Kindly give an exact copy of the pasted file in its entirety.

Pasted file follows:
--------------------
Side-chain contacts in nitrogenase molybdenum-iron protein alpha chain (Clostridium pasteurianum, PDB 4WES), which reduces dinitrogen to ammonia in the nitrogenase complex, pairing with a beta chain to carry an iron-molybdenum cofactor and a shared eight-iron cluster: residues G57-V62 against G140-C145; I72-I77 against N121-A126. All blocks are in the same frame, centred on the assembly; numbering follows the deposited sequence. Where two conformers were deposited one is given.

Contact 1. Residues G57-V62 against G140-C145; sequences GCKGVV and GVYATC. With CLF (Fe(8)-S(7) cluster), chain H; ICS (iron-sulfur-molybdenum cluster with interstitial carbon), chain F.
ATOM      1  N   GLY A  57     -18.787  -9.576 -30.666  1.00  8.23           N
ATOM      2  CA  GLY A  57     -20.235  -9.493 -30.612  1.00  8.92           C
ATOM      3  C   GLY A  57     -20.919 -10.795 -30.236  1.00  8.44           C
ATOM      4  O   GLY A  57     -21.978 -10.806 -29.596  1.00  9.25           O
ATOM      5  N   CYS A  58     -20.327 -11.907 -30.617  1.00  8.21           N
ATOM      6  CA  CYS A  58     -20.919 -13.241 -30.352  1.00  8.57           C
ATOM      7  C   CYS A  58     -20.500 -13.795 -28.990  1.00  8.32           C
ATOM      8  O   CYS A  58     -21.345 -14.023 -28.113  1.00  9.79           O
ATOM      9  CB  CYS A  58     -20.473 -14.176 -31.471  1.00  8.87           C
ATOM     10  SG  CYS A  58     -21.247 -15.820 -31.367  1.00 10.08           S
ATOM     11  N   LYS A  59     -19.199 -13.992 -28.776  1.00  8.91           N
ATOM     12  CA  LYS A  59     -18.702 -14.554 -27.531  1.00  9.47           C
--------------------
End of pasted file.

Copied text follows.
Side-chain contacts in nitrogenase molybdenum-iron protein alpha chain (Clostridium pasteurianum, PDB 4WES), which reduces dinitrogen to ammonia in the nitrogenase complex, pairing with a beta chain to carry an iron-molybdenum cofactor and a shared eight-iron cluster: residues G57-V62 against G140-C145; I72-I77 against N121-A126. All blocks are in the same frame, centred on the assembly; numbering follows the deposited sequence. Where two conformers were deposited one is given.

Contact 1. Residues G57-V62 against G140-C145; sequences GCKGVV and GVYATC. With CLF (Fe(8)-S(7) cluster), chain H; ICS (iron-sulfur-molybdenum cluster with interstitial carbon), chain F.
ATOM      1  N   GLY A  57     -18.787  -9.576 -30.666  1.00  8.23           N
ATOM      2  CA  GLY A  57     -20.235  -9.493 -30.612  1.00  8.92           C
ATOM      3  C   GLY A  57     -20.919 -10.795 -30.236  1.00  8.44           C
ATOM      4  O   GLY A  57     -21.978 -10.806 -29.596  1.00  9.25           O
ATOM      5  N   CYS A  58     -20.327 -11.907 -30.617  1.00  8.21           N
ATOM      6  CA  CYS A  58     -20.919 -13.241 -30.352  1.00  8.57           C
ATOM      7  C   CYS A  58     -20.500 -13.795 -28.990  1.00  8.32           C
ATOM      8  O   CYS A  58     -21.345 -14.023 -28.113  1.00  9.79           O
ATOM      9  CB  CYS A  58     -20.473 -14.176 -31.471  1.00  8.87           C
ATOM     10  SG  CYS A  58     -21.247 -15.820 -31.367  1.00 10.08           S
ATOM     11  N   LYS A  59     -19.199 -13.992 -28.776  1.00  8.91           N
ATOM     12  CA  LYS A  59     -18.702 -14.554 -27.531  1.00  9.47           C